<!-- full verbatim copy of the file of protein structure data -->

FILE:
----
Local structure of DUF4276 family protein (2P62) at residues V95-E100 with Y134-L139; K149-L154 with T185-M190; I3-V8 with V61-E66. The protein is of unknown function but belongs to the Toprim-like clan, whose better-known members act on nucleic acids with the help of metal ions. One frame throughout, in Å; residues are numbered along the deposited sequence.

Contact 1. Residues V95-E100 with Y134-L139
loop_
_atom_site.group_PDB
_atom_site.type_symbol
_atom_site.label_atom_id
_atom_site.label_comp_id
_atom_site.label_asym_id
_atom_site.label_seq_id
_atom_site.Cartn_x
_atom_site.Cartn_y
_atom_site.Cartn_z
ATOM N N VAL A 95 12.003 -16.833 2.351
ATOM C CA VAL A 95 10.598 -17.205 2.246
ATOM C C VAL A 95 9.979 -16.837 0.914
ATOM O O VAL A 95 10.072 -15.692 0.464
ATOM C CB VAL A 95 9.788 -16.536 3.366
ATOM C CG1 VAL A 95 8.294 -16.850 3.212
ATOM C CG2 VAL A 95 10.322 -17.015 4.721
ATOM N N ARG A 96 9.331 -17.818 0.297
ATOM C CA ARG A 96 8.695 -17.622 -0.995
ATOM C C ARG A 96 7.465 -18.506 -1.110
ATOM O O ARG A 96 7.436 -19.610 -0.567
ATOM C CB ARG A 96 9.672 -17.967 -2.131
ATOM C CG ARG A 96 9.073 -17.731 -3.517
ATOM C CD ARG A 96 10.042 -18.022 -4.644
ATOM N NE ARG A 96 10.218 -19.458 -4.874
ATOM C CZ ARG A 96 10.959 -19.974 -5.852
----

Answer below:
Local structure of DUF4276 family protein (2P62) at residues V95-E100 with Y134-L139; K149-L154 with T185-M190; I3-V8 with V61-E66. The protein is of unknown function but belongs to the Toprim-like clan, whose better-known members act on nucleic acids with the help of metal ions. One frame throughout, in Å; residues are numbered along the deposited sequence.

Contact 1. Residues V95-E100 with Y134-L139
loop_
_atom_site.group_PDB
_atom_site.type_symbol
_atom_site.label_atom_id
_atom_site.label_comp_id
_atom_site.label_asym_id
_atom_site.label_seq_id
_atom_site.Cartn_x
_atom_site.Cartn_y
_atom_site.Cartn_z
ATOM N N VAL A 95 12.003 -16.833 2.351
ATOM C CA VAL A 95 10.598 -17.205 2.246
ATOM C C VAL A 95 9.979 -16.837 0.914
ATOM O O VAL A 95 10.072 -15.692 0.464
ATOM C CB VAL A 95 9.788 -16.536 3.366
ATOM C CG1 VAL A 95 8.294 -16.850 3.212
ATOM C CG2 VAL A 95 10.322 -17.015 4.721
ATOM N N ARG A 96 9.331 -17.818 0.297
ATOM C CA ARG A 96 8.695 -17.622 -0.995
ATOM C C ARG A 96 7.465 -18.506 -1.110
ATOM O O ARG A 96 7.436 -19.610 -0.567
ATOM C CB ARG A 96 9.672 -17.967 -2.131
ATOM C CG ARG A 96 9.073 -17.731 -3.517
ATOM C CD ARG A 96 10.042 -18.022 -4.644
ATOM N NE ARG A 96 10.218 -19.458 -4.874
ATOM C CZ ARG A 96 10.959 -19.974 -5.852